Teaching Across Cultures: Building Pedagogical Relationships in Diverse Contexts
Date Reviewed: April 15, 2016
The ability to teach across cultures is more important than ever and many professors are searching for practical resources to help navigate the complexities of twenty-first century classrooms that are both face-to-face and online. Ikpeze’s Teaching across Cultures offers practical tools and it provides the theory behind the approaches he outlines although at times, he leaves the reader wanting more detail on how to incorporate his strategies in the classroom.
Ikpeze trains teachers in pedagogy for a cross-cultural context, and emphasizes that all classrooms are multicultural. Through his own experiences as a teacher, he identifies the gaps and missteps that occur in a multicultural classroom and how to address these problems primarily with two approaches: Cultural Responsive Pedagogy (CRP) and the cultivation of “Third Space” in classrooms and online environments.
Ikpeze shares freely the classroom problems he encounters as a self-disclosed foreign born (of African descent) and accented English speaker. His openness is refreshing and invites the reader to connect their own teaching challenges with his. CRP demands a responsive teaching style that invites students to bring their wisdom and cultural selves to learning. The creation of third spaces brings together opposing viewpoints into a space where they are questioned and blended. It is an ambiguous space that moves out of binary modes of thinking and learning to a mode of hybridity.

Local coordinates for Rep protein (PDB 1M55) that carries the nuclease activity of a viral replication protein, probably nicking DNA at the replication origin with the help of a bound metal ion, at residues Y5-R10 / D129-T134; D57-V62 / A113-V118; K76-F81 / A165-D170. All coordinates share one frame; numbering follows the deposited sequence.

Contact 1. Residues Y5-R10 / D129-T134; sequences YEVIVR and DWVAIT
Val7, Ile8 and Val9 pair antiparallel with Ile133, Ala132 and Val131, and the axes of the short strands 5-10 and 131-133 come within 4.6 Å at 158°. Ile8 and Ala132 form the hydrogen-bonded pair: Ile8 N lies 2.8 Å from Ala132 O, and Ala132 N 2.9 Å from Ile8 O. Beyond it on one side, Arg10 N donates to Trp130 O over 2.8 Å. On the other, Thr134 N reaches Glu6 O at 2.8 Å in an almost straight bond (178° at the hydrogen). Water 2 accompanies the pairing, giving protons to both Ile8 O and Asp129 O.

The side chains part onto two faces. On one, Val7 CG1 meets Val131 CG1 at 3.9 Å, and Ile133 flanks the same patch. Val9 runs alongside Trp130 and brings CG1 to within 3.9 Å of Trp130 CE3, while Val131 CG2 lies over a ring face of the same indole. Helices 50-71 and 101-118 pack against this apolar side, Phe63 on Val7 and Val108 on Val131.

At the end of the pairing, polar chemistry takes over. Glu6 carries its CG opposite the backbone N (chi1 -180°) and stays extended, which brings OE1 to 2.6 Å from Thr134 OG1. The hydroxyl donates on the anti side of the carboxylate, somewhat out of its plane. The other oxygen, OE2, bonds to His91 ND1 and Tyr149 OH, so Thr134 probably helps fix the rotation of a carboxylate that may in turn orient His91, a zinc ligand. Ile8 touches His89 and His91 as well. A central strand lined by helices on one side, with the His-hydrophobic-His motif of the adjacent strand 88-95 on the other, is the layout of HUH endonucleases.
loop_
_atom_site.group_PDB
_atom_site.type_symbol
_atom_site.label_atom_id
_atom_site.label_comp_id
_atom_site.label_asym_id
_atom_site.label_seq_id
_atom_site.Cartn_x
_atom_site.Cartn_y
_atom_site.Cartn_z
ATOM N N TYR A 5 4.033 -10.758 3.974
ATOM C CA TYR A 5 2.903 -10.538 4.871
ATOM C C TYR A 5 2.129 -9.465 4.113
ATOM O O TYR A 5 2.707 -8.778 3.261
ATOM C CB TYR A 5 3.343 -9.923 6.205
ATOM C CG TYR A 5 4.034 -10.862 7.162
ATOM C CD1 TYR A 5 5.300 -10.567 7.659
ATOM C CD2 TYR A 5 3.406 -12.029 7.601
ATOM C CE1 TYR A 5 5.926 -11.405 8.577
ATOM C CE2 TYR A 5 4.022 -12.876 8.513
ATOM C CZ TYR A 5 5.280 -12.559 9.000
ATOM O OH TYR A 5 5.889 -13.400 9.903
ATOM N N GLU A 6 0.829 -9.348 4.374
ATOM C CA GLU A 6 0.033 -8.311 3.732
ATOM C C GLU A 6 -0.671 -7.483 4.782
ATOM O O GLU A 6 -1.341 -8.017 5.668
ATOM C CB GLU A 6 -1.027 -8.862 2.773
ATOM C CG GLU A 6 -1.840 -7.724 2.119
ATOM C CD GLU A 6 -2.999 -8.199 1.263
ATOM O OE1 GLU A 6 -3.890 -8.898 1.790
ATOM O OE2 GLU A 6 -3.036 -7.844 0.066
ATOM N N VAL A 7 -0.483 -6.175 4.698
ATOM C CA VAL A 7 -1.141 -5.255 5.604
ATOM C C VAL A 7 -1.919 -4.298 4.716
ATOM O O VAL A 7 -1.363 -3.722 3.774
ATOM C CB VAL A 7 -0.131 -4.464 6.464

The first step Ikpeze covers is the concept of a self-study. Self-study involves intensive data gathering that moves beyond the troublesome student course surveys that often perpetuates race, gender, and class biases to a mode of gathering data from a variety of sources to construct a picture of a teacher’s self-presentation, reception of this presentation, and pedagogy. It is not a one-time process. Ikpeze emphasizes the need for maintaining academic rigor and teaching objectives while addressing the problems discovered in the self-study.
The second step in his work emphasizes building relationships between student and teacher, between students and their selves, and between students to allow greater understanding. This work allows the creation of a “third space” where students’ knowledge from day to day living is invited into conversation with academic knowledge. This technique requires intentional exercises and regular engagement with students both in and outside the classroom.
Teaching across Cultures is theory heavy and at times frustrates the practitioner who wants to move directly to the practical strategies. While Ikpeze emphasizes relationship building as the foundation for cross-cultural pedagogy, the realities of class size and teaching load shapes the ability of professors to effectively employ many of these tools.
Race Talk and the Conspiracy of Silence: Understanding and Facilitating Difficult Dialogues on Race
Date Reviewed: February 24, 2016